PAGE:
The Canadian Union Public Employees (CUPE) announced Monday that picket lines will be collapsed on Tuesday, meaning eduction workers will be back at school on Tuesday.
"This is just the beginning," CUPE Ontario School Board Council of Unions President Laura Walton said on Monday. "Our commitment to the people of Ontario, to the parents, to the kids, is we are going back to the table with open minds, open hearts and we're ready to negotiate, and we call on the government to do the exact same."
CUPE members assert the premier "grossly overreached" in an effort to legislate education workers back into schools, and prevent striking - a dangerous precedent that sent shockwaves across the country, and drew criticism from PM Trudeau.
This came after Ontario Premier Doug Ford said he will rescind legislation that took away the rights of CUPE education workers if they stop their strike.
"I urge CUPE to continue to talk with us at the bargaining table, we're willing to make a fair deal, one that offers more help for lower income workers. We want a deal that's fair for students, fair for workers, fair for parents and fair for tax payers.Ontario Premier Doug Ford
"A deal with CUPE has massive impacts on broader public service salaries, as well as the government's ability to invest in services like health care, transit, education and hospital infrastructure, alongside other vital public services... I desperately hope that CUPE shows the same willingness to compromise as we are today. I hope they hear the plea to keep students in class, but that's not something I can guarantee you."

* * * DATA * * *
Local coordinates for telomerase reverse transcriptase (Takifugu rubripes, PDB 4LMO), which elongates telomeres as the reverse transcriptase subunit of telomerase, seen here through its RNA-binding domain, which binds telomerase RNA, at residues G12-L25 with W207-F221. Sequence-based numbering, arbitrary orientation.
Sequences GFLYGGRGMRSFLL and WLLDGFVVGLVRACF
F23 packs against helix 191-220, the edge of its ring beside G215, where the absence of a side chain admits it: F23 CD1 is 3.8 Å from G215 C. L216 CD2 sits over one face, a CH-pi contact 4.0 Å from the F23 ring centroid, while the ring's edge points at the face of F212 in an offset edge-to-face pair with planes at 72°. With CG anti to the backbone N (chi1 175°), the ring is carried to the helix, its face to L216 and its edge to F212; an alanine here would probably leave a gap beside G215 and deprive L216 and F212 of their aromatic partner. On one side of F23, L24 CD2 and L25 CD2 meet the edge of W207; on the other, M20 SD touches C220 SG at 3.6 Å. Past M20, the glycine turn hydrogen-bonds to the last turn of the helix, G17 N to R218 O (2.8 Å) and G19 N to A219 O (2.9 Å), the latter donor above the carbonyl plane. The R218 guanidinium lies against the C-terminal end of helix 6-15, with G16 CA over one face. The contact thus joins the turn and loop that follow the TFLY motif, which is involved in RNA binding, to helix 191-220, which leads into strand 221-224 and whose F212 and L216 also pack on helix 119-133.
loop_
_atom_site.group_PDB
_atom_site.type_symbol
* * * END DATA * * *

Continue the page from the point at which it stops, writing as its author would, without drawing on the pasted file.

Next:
CUPE education workers walked off the job on Friday, which resulted in closed schools across the province in protest against Bill 28, which included the notwithstanding clause to circumvent constitutional challenge to the legislation.
"What this government did was bring us in and say, if you don’t take this then we’re going to legislate you, and not only are we going to legislate you, we’re going to rip away all of your rights," Walton said.
The union has demanded an increase of $3.25 per hour each year in a three-year collective agreement. The average salary for these education workers is $39,000 a year.
Walton addressed public claims that education minister Stephen Lecce has made publicly that education workers are asking to increase in wages and compensation by nearly 50 per cent.
"Minister Lecce has a really interesting way of spinning things in order to make it seem more palatable, but what we were asking for and what we continue to be asking for is a flat increase, we have never asked for a percentage because percentage increases further the disparity between low-wage earner and high-wage earner," Walton said.
"I think there was a lot of creative math, which maybe is a little bit scary when you consider this is the government that wants to change the math curriculum."